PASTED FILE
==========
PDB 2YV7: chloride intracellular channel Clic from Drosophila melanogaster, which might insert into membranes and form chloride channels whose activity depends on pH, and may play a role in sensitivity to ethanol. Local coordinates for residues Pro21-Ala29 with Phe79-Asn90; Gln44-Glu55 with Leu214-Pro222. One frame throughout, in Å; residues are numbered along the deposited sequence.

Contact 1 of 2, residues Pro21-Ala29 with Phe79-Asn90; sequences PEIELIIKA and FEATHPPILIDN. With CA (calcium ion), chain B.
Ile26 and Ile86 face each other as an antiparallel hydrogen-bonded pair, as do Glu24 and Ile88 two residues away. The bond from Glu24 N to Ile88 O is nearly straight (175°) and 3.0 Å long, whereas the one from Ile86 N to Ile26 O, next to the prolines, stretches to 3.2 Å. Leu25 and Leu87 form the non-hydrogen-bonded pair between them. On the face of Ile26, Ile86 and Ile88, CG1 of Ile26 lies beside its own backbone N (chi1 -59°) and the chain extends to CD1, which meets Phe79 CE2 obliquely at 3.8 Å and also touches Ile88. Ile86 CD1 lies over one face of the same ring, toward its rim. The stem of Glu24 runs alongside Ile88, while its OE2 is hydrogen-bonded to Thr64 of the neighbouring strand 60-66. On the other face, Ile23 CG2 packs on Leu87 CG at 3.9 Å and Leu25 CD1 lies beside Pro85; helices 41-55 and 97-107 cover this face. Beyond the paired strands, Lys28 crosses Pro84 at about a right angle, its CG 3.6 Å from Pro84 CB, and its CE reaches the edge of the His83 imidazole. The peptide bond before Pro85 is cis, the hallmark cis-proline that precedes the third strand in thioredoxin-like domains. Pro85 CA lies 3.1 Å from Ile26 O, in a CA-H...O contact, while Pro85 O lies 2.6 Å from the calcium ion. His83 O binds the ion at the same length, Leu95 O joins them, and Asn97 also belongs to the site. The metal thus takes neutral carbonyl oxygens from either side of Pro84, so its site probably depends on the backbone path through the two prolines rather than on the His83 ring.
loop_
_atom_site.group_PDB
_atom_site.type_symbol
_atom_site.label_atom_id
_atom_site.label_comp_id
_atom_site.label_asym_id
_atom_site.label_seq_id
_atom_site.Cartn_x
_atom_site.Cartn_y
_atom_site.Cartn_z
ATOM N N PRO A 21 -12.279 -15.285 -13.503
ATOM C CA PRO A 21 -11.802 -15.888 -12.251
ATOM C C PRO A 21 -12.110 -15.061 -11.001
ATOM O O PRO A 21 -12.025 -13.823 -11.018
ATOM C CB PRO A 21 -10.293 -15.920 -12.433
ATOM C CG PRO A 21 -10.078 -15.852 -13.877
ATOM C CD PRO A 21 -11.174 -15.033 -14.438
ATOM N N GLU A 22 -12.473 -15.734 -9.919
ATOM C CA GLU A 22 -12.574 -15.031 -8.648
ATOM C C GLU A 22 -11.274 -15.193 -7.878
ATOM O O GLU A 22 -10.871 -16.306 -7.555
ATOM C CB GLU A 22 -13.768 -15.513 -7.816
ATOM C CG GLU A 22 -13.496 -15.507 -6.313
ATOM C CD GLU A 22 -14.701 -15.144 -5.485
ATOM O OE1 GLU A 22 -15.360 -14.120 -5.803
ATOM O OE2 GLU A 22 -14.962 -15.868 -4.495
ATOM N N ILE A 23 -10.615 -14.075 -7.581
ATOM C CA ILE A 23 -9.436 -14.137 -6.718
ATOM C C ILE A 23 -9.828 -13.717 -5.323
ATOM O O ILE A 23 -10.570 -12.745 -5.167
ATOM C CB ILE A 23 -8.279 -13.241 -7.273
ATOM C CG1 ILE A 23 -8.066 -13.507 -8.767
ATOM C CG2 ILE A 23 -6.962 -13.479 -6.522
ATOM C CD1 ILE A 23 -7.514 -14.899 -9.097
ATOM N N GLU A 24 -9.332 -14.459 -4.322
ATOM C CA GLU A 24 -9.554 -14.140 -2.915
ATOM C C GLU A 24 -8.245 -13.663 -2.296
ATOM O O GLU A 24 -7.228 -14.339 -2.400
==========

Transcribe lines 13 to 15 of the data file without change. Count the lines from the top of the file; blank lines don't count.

_atom_site.Cartn_z
ATOM N N PRO A 21 -12.279 -15.285 -13.503
ATOM C CA PRO A 21 -11.802 -15.888 -12.251